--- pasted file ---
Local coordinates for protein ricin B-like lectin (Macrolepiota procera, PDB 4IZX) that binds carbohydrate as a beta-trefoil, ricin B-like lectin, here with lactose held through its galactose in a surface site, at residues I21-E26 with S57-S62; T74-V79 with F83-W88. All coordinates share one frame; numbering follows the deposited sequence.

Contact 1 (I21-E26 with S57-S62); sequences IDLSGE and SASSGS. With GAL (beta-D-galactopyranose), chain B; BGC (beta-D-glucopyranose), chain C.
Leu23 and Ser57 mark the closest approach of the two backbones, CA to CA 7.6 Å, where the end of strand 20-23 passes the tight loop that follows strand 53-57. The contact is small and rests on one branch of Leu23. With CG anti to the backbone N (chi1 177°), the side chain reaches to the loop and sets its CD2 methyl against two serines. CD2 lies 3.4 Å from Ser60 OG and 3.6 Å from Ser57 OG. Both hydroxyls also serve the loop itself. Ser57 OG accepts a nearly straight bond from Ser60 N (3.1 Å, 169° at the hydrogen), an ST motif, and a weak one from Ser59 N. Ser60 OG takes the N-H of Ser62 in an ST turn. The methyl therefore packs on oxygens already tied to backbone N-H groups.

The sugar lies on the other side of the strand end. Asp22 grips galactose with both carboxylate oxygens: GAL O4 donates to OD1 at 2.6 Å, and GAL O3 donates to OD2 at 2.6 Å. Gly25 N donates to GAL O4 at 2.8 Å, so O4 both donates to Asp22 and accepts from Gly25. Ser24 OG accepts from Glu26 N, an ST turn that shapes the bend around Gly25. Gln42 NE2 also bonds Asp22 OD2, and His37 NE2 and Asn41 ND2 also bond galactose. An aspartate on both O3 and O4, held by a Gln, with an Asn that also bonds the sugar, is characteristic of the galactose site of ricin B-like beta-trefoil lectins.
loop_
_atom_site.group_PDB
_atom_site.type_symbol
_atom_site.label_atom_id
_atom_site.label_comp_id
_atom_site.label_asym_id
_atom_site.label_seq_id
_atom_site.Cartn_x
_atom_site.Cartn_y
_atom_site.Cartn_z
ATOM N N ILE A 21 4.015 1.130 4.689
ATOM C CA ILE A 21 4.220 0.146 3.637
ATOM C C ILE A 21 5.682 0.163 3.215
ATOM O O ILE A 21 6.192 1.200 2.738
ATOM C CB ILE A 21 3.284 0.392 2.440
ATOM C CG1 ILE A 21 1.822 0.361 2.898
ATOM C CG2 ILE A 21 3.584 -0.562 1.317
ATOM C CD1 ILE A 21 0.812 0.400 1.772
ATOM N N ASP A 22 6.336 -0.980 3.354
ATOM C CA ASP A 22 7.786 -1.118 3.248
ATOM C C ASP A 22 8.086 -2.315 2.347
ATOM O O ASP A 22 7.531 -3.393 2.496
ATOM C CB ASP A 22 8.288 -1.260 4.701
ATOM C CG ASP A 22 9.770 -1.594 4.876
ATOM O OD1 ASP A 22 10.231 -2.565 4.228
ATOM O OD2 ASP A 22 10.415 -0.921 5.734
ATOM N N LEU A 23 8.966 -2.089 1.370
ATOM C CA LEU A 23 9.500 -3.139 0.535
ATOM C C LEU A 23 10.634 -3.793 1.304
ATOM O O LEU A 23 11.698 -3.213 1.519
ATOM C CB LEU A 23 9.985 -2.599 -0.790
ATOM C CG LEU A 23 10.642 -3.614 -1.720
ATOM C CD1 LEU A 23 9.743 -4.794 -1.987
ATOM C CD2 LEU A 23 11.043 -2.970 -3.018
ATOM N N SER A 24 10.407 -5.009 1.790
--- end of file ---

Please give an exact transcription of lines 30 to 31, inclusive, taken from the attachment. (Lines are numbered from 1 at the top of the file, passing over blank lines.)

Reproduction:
ATOM O OD2 ASP A 22 10.415 -0.921 5.734
ATOM N N LEU A 23 8.966 -2.089 1.370